Not crazy about heights Was a New York Giant for about five months Can sing most Sinatra songs Rarely gets eight hours sleep (“I feel great, but I’m always short about two hours sleep. I ...
By Kathy Canavan
"We had an excellent report on this boy," Sulatis told a sports columnist in April 1967. "He has to have something on the ball."
After a 20-week adventure, a knee injury got Purzycki bounced from the team just days before his 22nd birthday - but the story didn't end there.
By the time Purzycki returned home to his 15-story apartment building in a working-class section of Newark, N.J., he was convinced he should have been paid for his contract because he was injured on the job when he went out for one of Fran Tarkenton's passes. He walked to a pay phone and dialed the Giants.
Somehow, they put him directly through to Giants Owner Wellington Mara, one of the most influential figures in NFL history. Mara invited Purzycki to come to his Manhattan office, where they chatted for 20 minutes. Afterwards, Mara told Purzycki to let him think it over.
A short time later, the paychecks started arriving - $15,500 in all, at a time when you could buy a beach house for $8,400 and tuition, room and board at a four-year college averaged $1,064 a year.
Almost 50 years later, people around him say Purzycki still speaks up when he sees something amiss.
"You have to do the right thing, or he'll tell you about it. He's that kind of a man," said business owner Cathy Klocko, who volunteers with him.
"If the china gets broken, it gets broken. He's going to make the right decisions," said architect Buck Simpers, who lunches with Purzycki weekly. "He's going to make decisions that are best for the city. It might not be a popular decision, but he will make the decision. I'll go to Vegas on that."
"Mike has a focus on how things should be done, and he's going to stick with that. I think he's going to forfeit popularity for success," said Bill Osborne, interim president of the Delaware Public Policy Institute, who also volunteers with Purzycki.
Friends said Purzycki likes to be in the driver's seat, and not just figuratively. "It's control. It's just who he is," Simpers said. "Michael doesn't want to ride in the car. He wants to drive the car."
"Michael might be 71, but, in his brain, he's 40. He's got more life energy than you and me combined," Simpers said.
While some 71-year-olds look forward to nothing more than 18 holes, Purzycki can't sleep at night because he has so many ideas. High on his list is helping Wilmington's poorest neighborhoods, where crime rates are almost five times the state average.
"We put people in a hole so deep they can't dig out if they wanted to," Purzycki said. "When you go into some neighborhoods and see the wretched conditions, you realize that peoples' behavior follows the conditions they're in. There's a standard that's being set. When you live in squalor, I think behavior follows that.
"We have communities in Wilmington where there are more people who have been in prison than people working," Purzycki said. "I think we have to be more generous in spirit. I don't think we need to spend time on who's to blame. I think we just look forward and think about what we can do to strengthen our community and strengthen our neighbors."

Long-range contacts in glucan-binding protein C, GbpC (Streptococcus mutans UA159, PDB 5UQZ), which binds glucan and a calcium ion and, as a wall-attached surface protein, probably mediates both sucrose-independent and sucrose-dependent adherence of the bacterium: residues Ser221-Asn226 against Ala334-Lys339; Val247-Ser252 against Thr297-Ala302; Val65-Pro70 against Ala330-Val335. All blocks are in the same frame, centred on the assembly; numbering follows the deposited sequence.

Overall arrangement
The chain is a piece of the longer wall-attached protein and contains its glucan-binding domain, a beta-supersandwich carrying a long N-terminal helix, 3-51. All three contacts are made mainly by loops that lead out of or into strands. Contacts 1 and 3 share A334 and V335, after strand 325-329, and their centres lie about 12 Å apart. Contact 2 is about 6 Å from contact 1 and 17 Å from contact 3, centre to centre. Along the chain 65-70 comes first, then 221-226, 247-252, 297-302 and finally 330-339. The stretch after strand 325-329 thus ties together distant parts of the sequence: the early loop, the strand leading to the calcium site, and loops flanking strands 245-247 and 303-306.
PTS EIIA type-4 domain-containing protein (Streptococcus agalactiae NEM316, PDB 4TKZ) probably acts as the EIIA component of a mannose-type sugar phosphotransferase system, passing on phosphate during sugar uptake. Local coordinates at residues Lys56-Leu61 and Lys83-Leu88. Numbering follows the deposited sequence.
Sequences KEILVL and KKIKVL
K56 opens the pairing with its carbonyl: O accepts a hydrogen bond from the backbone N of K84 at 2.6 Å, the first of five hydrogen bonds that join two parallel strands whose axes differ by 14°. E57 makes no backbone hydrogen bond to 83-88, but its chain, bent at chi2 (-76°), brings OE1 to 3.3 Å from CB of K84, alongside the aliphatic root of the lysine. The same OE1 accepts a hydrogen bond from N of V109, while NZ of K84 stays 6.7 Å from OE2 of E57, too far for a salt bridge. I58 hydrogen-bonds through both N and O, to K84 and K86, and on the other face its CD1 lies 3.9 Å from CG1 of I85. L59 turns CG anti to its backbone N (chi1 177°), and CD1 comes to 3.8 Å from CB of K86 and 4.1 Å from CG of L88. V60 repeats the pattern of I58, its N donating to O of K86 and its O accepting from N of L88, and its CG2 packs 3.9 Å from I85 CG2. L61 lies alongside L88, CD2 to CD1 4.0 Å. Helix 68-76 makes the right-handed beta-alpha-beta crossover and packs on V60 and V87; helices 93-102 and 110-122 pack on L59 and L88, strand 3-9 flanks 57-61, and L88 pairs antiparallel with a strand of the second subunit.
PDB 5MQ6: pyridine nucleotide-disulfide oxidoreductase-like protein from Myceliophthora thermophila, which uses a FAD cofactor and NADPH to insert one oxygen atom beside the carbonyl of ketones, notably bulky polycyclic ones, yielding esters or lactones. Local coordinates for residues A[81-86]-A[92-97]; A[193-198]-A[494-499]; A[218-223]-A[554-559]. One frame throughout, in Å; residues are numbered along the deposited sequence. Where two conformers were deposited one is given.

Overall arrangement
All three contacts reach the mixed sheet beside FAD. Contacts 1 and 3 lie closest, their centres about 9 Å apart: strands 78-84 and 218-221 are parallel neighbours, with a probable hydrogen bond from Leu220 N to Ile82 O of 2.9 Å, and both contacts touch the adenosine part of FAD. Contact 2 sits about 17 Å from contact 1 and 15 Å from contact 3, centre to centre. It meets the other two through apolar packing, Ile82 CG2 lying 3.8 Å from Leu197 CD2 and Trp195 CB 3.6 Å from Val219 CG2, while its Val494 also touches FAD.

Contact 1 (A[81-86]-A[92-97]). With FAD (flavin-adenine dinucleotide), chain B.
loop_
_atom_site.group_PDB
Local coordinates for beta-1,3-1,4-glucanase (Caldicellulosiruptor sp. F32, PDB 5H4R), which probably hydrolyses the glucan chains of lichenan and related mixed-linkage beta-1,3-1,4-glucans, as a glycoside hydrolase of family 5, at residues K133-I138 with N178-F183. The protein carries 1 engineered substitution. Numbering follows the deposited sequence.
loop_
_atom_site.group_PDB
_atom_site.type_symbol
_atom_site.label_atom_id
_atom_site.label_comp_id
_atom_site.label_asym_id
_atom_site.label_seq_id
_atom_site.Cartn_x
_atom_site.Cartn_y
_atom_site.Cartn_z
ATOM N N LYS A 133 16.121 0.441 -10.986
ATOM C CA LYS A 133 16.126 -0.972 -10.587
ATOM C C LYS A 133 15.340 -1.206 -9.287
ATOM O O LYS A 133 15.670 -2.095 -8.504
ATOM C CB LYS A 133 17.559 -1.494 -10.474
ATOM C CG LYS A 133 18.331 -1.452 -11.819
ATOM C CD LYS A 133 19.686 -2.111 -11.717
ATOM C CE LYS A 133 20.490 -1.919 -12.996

The new mayor grew up in one of the 10 red-brick rectangles that make up Ivy Hill, New Jersey's largest privately owned apartment complex. His father was a car salesman who played football for Villanova briefly before serving in World War Two.
"Mike comes from a very humble background in New Jersey, and I don't think he's ever forgotten his beginnings," said J. Brian Murphy, who also volunteered with Purzycki. "People feel Mike has this serious demeanor about him and he may not be approachable. If anything, it's just the opposite. He's very approachable. He listens to everything you say."
Purzycki said he gets his financial savvy from the father, a street-savvy businessman who tended to keep others at arms-distance. It's that savvy that make it possible for Purzycki to turn the city dump into a bustling riverfront, help raise nearly $1 million in scholarship money when he led the annual Gridiron Show and lead the volunteer board that created the Hope Commission's new re-entry center for men returning home after prison.
When Purzycki told Charles Madden, director of the Hope Commission, he was going to run for mayor, Madden told him he was out of his mind.
"I think he can do it, but he's got his work cut out for him," said Madden. "The fact that he's taken a swamp and turned it into one of the state's leading attractions is an example of his leadership."
Madden dismisses critics who says Purzycki was only able to create the Riverfront because he got millions in state money."
"If you look at the state budget, we spend hundreds of millions of dollars and look what we get," Madden said. "Look at education. Money doesn't guarantee you're going to get results."